“Bite-Size Bits of Local, National, and Global History”
“Bite-Size Bits of Local, National, and Global History”
Near Easton in Talbot County, Maryland — The American Northeast (Mid-Atlantic)

Betty’s Cove Meetinghouse

Betty's Cove Meetinghouse Marker image. Click for full size.
By Beverly Pfingsten, October 22, 2007
1. Betty's Cove Meetinghouse Marker
Inscription. Near this spot, about 1665, Quaker settlers built the Betty’s Cove Meetinghouse, at this intersection, known as “The Pincushion,” they established a school, adding one of the first public libraries in America in 1676, George Fox, founder of the Society of Friends, visited Betty’s Cove twice in 1672, when there were “so many boats upon the river it was almost like the Thames,” as Quakers came to meeting.
Erected by Talbot County Council, Historical Society of Talbot County, Third Haven Monthly Meeting of Friends, Maryland Historical Society.
Location. 38° 47.018′ N, 76° 7.017′ W. Marker is near Easton, Maryland, in Talbot County. Marker is at the intersection of St. Michaels Road (Maryland Route 33) and Unionville Road (Maryland Route 370), on the right when traveling west on St. Michaels Road. Touch for map. Marker is in this post office area: Easton MD 21601, United States of America.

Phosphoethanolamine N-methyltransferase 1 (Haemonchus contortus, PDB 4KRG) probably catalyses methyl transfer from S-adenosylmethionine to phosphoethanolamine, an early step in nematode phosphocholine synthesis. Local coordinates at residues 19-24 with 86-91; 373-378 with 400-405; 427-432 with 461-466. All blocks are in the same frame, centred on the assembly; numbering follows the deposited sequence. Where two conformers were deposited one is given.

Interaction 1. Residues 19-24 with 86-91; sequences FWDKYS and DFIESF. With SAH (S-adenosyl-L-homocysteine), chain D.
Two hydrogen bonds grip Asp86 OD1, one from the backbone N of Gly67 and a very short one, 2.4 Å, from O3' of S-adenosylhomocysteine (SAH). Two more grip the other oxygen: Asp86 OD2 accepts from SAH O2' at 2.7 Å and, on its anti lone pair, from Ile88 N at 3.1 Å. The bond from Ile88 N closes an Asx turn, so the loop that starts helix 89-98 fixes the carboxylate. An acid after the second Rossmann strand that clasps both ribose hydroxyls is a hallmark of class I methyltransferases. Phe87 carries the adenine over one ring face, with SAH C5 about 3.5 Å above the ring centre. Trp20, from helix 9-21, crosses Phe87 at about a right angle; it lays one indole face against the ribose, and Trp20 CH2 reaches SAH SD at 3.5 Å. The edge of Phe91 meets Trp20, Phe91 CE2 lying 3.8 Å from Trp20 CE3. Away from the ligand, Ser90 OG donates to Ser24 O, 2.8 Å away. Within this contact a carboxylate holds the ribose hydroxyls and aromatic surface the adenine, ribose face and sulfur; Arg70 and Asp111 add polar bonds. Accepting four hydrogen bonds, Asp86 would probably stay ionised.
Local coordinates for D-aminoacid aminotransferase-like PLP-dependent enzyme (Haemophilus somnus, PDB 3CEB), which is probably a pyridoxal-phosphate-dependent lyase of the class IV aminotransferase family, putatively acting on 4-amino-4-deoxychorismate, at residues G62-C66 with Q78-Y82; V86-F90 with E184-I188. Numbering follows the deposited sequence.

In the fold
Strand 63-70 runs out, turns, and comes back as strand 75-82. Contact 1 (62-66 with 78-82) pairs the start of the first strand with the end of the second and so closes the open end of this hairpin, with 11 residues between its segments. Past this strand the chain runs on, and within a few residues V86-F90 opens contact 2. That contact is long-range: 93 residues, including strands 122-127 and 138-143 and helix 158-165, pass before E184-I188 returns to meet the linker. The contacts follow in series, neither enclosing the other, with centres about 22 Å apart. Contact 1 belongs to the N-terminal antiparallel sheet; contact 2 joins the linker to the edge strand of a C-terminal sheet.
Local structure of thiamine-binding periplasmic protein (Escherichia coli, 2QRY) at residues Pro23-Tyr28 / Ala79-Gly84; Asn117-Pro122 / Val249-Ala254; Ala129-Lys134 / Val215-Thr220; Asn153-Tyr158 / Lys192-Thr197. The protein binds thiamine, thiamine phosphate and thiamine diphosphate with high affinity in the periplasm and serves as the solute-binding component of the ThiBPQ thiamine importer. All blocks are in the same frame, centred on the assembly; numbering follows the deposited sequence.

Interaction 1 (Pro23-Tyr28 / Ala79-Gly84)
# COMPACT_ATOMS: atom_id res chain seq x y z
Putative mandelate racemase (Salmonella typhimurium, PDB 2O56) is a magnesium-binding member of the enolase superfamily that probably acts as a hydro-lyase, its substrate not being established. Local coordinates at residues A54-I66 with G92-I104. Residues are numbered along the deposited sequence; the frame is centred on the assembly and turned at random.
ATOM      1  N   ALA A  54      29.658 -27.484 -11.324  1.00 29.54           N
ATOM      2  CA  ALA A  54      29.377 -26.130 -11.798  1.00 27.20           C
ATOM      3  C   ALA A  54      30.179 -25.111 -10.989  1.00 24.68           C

Other nearby markers. At least 8 other markers are within 3 miles of this marker, measured as the crow flies. Site of “The Rest” (approx. 0.7 miles away); The “Mannour of Ratcliffe” (approx. 1.3 miles away); Bracing for an Attack (approx. 1.6 miles away); Fausley (approx. 2 miles away); Unionville (approx. 2 miles away); Union Soldiers (approx. 2.2 miles away); a different marker also named Unionville (approx. 2.2 miles away); Talbot County Courthouse (approx. 2.2 miles away). Touch for a list and map of all markers in Easton.
Categories. Notable Buildings
Credits. This page was last revised on June 16, 2016. This page originally submitted on October 26, 2007, by Bill Pfingsten of Bel Air, Maryland. This page has been viewed 1,613 times since then and 6 times this year. Photo   1. submitted on October 26, 2007, by Bill Pfingsten of Bel Air, Maryland. • J. J. Prats was the editor who published this page.
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